The dynamic processes responsible for creating off-fault damage have been modeled mostly on the basis of data obtained in field surveys of well-exposed damage zones (Blenkinsop 2008; Mitchell and Faulkner 2009; Fukuchi et al. 2014). Despite a wealth of field evidence and models, however, our understanding of these dynamic processes is incomplete. Recently, Valoroso et al. (2014) used high-resolution earthquake distributions to argue that during the coseismic phase of the seismic cycle, most of an earthquake’s energy, which produces the damage zone, is concentrated along the main fault plane. At laboratory scale, Lockner et al. (1991) and Lockner (1993) investigated the evolution of acoustic emissions (AEs) in time and space and showed that AE clusters characterize the development of fault zones in intact rocks. Many earlier works have studied the effect of heterogeneity in a rock sample on failure processes (e.g., Lei et al. 2004; Jouniaux et al. 2001). These previous works show that precursory anomalies related to rock fracture are strongly dependent on the heterogeneity of the rock sample. In this study, I examined the strength recovery of a healed plane by comparing the locations of a preexisting healed plane and a new fracture plane. Fault zones are typically characterized by the presence of many healed surfaces, the strength of which is unknown. If a healed fault recovers its strength such that its strength is equal to or greater than that of the intact host rock, then repeated cycles of fracture and healing may be one mechanism producing wide fault zones with multiple fault cores and damage zones. In this paper, I present laboratory evidence supporting the strength recovery of at least some parts of a healed fault surface, obtained by using state-of-the-art AE monitoring and X-ray computed tomography (CT) imaging techniques. Because of the well-established scale similarity of fault zones (Faulkner et al. 2010), loading experiments in the laboratory allow earthquakes and the evolution of fault zones to be studied under well-controlled conditions (e.g., Masuda et al. 2012).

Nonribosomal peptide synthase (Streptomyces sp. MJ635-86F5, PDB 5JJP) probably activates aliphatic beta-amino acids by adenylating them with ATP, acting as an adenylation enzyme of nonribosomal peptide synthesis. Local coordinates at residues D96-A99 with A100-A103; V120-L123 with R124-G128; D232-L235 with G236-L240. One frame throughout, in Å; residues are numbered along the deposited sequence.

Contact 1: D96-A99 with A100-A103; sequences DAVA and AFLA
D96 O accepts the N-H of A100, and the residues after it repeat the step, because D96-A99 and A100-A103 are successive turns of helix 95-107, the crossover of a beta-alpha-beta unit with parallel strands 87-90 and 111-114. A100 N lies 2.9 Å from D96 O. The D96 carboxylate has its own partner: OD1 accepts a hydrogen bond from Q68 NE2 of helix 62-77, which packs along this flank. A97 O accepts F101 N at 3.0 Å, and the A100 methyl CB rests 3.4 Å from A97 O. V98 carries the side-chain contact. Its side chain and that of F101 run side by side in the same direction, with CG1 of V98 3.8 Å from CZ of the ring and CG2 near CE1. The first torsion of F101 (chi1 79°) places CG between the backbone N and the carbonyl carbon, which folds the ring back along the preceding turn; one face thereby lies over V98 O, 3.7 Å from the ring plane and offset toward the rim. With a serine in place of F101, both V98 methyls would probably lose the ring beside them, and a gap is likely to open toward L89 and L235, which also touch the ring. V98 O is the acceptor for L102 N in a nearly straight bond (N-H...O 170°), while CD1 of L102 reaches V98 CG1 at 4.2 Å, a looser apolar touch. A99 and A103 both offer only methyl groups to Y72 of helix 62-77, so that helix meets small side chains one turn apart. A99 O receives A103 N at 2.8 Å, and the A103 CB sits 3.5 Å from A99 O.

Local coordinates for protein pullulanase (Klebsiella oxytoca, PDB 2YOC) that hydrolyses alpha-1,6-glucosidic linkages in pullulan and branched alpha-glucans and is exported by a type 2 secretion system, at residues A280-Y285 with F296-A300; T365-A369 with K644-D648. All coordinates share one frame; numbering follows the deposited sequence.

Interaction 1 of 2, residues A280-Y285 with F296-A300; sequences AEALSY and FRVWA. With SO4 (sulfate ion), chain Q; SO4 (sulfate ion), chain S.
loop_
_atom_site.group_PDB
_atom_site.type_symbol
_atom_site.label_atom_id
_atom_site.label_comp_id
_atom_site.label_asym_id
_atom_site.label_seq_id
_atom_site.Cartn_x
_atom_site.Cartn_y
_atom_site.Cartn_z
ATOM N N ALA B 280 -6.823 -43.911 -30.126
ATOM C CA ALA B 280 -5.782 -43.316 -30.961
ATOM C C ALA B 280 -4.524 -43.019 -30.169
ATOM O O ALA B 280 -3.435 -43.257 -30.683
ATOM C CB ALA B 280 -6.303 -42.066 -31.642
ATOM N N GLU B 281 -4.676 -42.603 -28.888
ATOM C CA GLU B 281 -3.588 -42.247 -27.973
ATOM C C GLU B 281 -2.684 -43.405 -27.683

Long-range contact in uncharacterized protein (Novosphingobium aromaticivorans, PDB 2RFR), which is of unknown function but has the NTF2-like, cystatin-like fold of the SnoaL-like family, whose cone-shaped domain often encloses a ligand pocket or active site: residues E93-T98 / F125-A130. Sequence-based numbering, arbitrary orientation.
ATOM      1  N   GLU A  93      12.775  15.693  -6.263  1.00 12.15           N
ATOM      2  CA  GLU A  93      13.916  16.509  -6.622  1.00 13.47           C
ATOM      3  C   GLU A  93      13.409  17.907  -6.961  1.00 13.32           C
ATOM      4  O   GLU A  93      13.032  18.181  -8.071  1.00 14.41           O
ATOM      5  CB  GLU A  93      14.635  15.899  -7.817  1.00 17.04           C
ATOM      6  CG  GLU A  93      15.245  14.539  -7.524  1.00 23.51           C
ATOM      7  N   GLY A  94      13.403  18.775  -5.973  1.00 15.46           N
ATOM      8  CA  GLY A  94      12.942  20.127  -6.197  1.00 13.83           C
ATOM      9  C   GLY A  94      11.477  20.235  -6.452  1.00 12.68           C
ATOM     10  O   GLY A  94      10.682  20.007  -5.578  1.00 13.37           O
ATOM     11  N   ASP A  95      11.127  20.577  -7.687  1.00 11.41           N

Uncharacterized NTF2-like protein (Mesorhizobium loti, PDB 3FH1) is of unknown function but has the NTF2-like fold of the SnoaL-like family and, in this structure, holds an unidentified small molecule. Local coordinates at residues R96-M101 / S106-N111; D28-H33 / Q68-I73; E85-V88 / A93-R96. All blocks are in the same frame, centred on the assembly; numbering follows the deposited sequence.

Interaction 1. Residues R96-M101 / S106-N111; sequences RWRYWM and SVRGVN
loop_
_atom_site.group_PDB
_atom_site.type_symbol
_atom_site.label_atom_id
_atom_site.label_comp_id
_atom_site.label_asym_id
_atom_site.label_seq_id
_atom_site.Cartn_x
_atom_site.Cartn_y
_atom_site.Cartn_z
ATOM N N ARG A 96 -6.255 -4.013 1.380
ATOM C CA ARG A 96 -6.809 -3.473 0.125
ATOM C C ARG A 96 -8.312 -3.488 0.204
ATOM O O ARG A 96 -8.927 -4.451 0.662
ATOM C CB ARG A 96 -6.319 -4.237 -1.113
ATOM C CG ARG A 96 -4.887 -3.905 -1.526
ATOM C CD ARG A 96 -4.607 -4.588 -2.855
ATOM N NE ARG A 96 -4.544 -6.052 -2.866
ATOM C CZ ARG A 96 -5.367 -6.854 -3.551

Methods